IN a classic case of “who dunnit” the Derwent Valley Council general manager will take leave, effective today, while an independent review unravels the decision behind using chemically laced bait to cull 14 geese and two ducks at Tynwald Park.
DV Council general manager Greg Winton said he notified council staff late yesterday of his decision to take leave until the review reports back to the elected council. The report could take several weeks before it’s presented.
“In the last couple of days after my fact-finding discussions to find out what influenced going from exploring relocation options to resulting in a euthanised decision requires further examination,” Mr Winton said.
“I have authorised legal counsel to commission an appropriate independent person to undertake such a review and present findings to council.
“I have decided until the report is presented to the elected council it’s my intention to take leave in case of any anticipated suggestions of conflict of undue influence being made.
“My leave will act as a circuit breaker to the situation.”
Mr Winton said the Mayor Ben Shaw and councillors had no knowledge or were informed of the removal of the geese and ducks.
It was an operational decision made to cull introduced species at the park, Mr Winton said, and now the hunt is on to find where, when and who made that call to cull much-loved park geese and ducks.
“I apologise to the community for the distress caused putting the blame squarely at the foot of operational decisions. We will do a review of processes.”
Mr Winton said he acknowledges mistakes were made and the independent investigation will look at the decision-making and processes around the decision that resulted in the death and removal of the birds.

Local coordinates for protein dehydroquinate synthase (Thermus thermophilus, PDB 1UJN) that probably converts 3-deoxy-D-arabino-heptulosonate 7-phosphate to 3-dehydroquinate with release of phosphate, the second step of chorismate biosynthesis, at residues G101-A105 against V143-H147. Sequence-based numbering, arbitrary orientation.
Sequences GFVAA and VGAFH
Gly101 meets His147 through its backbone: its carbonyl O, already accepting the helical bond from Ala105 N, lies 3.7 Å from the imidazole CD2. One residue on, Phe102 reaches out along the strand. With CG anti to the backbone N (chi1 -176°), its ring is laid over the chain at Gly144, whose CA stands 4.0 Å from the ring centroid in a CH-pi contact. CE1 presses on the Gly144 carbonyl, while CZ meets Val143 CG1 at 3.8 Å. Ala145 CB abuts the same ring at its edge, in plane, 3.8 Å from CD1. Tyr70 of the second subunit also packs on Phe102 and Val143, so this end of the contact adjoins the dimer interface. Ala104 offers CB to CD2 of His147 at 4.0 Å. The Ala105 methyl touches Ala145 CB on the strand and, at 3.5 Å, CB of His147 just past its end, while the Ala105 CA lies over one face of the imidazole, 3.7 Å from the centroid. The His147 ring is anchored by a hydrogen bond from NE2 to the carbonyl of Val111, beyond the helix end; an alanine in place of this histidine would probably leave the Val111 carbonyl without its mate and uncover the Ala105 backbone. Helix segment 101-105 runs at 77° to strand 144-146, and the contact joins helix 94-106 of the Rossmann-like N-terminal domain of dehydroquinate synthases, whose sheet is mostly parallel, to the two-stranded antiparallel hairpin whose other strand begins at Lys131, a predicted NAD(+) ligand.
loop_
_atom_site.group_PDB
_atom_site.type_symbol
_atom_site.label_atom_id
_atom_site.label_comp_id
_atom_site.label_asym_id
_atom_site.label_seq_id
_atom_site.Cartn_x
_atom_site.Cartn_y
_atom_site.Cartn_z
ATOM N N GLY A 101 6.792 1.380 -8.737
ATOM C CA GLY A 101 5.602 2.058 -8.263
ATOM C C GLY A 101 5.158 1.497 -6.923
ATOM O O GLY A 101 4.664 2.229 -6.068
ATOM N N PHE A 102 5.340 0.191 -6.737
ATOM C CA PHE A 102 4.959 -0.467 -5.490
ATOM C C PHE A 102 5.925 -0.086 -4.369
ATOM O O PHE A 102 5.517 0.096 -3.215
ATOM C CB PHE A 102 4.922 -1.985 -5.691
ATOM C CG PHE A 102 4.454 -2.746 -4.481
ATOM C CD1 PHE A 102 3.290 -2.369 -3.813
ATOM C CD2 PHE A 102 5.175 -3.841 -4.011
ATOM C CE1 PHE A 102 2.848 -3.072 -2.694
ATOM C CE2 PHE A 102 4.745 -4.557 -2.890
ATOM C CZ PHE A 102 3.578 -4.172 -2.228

“An independent review will be transparent and with no assertions about the decision making. We need to be aware of the facts. A council officer spoke with the local veterinarian about possible solutions to cull the introduced species, but those options were deemed not viable,” Mr Winton said.
“Instead a decision was made for a licensed pest management company to effectively cull the species. It’s a decision I certainly would like to be aware of and that decision will be in the review.”
Plovers were found at Tynwald Park with indicators suggesting they had been poisoned. The plovers have been removed from the site so that no dogs or other animals can be affected.
“Those birds have gone off for toxicology reports,” Mr Winton said.
Cr Shaw said he was “shocked” by the cull and wanted answers.
“I want to make this statement so the public know myself and my elected member colleagues are taking what happened very seriously and will get to the bottom of this,” Cr Shaw said.
“We are all very upset that this has happened and that we were not consulted.”